FORT LAUDERDALE, Florida. Imagine this: your child has been found guilty of criminal charges and your child is sentenced to time in detention. Then, you get more bad news. You are told you’ll have to pay the bill for your child’s detention. In some cases, the state calculates these fees using child support guidelines and in other instances you get a flat bill for every night your child spends in detention. For many parents, whose children have become involved in the criminal justice system, this is a reality. According to the Washington Post, parents sometimes have to foot the bill for their children’s nightly stays in detention. Some of the bills are as high as $1000 a month. For poor parents trying to make ends-meet, the bills are all but impossible to pay. In some cases, even if a child is later found innocent, but was held at a detention center, parents may later get a bill.
How is this possible? Policies put in place in the 70s and 80s shape the current criminal justice landscape. Policymakers believed that by holding parents financially accountable for their children’s time in jail, that parents would then work with their communities to keep their kids out of jail in the future. Yet, parents affected by these costs are often poor and end up buried in debts they cannot afford.
Florida is one of 19 states that bills parents for their children’s detentions. In some cases, parents are charged based on the state’s child support guidelines and in other states parents are charged a nightly fee. In California, some parents got bills as high as $30 a night for their children’s detentions.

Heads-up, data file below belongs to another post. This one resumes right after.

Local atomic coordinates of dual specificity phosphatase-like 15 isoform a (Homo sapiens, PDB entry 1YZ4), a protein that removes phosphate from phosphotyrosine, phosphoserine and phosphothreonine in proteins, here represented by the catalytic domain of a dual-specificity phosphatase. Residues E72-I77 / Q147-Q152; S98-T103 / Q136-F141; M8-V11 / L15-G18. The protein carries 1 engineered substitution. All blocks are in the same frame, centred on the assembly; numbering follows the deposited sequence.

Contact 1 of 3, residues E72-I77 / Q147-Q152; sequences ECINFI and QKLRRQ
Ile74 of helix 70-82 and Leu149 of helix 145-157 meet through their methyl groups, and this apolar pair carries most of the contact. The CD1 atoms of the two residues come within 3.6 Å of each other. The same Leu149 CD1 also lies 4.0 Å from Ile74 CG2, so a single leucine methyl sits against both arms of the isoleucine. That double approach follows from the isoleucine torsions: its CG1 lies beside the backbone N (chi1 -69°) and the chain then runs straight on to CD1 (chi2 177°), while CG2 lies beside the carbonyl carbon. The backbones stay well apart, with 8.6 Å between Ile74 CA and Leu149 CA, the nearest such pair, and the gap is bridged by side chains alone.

When a child faces criminal charges, the costs can already be immense. Families might hire a criminal defense lawyer and they may be later be required to pay fines and shoulder other costs if a child is found guilty. In some states, collection agencies go after parents, putting additional financial strain on families who may be facing one of the most stressful times in their lives.
Fortunately, some states are doing away with the detention fees. According to the Marshall Project, which initially investigated detention fees, California recently passed legislation that would end the bills that parents receive. Florida has not shown signs of changing, yet.
So, what can families do to protect their rights, their pocketbooks, and their children? First, if your child is facing criminal charges in Fort Lauderdale, Florida, find a qualified criminal defense lawyer like Michael D. Weinstein, P.A. Our firm will take the time to understand the evidence gathered against your child and fight for his or her freedom. We will work hard to help your child get the support and help he or she needs. In many cases, community programs and private rehabilitation services offer more resources than juvenile detention centers can provide. All too often, families and their children get lost in the criminal justice system. You are innocent until proven guilty. Visit http://mdwlawfirm.com/ to learn more about how we can help.